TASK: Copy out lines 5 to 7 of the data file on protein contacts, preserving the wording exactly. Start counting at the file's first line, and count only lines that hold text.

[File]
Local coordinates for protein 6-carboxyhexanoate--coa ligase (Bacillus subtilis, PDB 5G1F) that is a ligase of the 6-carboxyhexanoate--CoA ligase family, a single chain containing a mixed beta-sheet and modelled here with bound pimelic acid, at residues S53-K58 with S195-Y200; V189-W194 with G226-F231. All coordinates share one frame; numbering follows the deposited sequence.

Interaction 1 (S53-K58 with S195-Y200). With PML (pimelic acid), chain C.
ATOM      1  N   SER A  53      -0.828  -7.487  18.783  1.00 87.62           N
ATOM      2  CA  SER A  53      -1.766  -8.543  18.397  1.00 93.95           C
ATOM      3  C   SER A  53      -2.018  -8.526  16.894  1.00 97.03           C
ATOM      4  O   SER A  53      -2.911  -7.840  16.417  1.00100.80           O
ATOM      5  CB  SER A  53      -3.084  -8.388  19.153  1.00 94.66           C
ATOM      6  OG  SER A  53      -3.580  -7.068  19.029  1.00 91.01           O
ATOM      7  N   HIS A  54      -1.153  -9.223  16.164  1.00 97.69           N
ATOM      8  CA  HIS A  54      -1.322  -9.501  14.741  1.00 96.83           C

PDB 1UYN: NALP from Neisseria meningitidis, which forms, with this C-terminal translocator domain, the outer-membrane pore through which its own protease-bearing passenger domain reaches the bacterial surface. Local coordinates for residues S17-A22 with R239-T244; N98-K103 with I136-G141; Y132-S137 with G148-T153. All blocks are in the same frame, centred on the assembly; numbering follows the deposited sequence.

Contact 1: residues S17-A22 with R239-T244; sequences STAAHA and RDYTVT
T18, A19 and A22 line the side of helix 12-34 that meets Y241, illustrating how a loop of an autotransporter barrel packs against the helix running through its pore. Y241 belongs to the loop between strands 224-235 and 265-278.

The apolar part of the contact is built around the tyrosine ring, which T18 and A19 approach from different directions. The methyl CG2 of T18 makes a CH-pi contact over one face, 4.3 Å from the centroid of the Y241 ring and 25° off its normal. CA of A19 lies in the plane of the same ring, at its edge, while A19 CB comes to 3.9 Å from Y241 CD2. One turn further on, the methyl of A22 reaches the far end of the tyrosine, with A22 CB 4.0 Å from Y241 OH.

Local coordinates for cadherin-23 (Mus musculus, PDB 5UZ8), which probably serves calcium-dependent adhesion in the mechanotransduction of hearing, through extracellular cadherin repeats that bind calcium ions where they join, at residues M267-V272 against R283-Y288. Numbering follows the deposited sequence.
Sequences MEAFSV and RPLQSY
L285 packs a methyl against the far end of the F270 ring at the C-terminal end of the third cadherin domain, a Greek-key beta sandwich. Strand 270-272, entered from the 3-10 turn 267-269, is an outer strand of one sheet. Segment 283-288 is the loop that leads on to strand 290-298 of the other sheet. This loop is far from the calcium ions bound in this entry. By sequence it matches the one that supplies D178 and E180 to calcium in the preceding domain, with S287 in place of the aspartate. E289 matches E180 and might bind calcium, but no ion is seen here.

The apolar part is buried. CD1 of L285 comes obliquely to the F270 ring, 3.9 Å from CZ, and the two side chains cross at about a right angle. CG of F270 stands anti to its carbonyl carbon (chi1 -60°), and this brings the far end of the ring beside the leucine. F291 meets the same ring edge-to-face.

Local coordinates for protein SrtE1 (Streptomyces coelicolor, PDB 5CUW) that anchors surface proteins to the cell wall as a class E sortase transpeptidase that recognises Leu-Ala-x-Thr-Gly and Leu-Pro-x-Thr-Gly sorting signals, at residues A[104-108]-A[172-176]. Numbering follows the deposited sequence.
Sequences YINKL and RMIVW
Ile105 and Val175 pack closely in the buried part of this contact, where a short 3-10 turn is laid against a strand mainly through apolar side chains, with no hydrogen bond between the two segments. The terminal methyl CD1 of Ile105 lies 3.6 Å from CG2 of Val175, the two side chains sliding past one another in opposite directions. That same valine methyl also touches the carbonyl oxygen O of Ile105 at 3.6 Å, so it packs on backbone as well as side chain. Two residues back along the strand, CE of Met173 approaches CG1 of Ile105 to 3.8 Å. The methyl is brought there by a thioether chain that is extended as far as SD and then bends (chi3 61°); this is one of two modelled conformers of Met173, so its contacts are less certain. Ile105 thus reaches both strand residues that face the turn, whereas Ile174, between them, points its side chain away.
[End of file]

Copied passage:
ATOM      3  C   SER A  53      -2.018  -8.526  16.894  1.00 97.03           C
ATOM      4  O   SER A  53      -2.911  -7.840  16.417  1.00100.80           O
ATOM      5  CB  SER A  53      -3.084  -8.388  19.153  1.00 94.66           C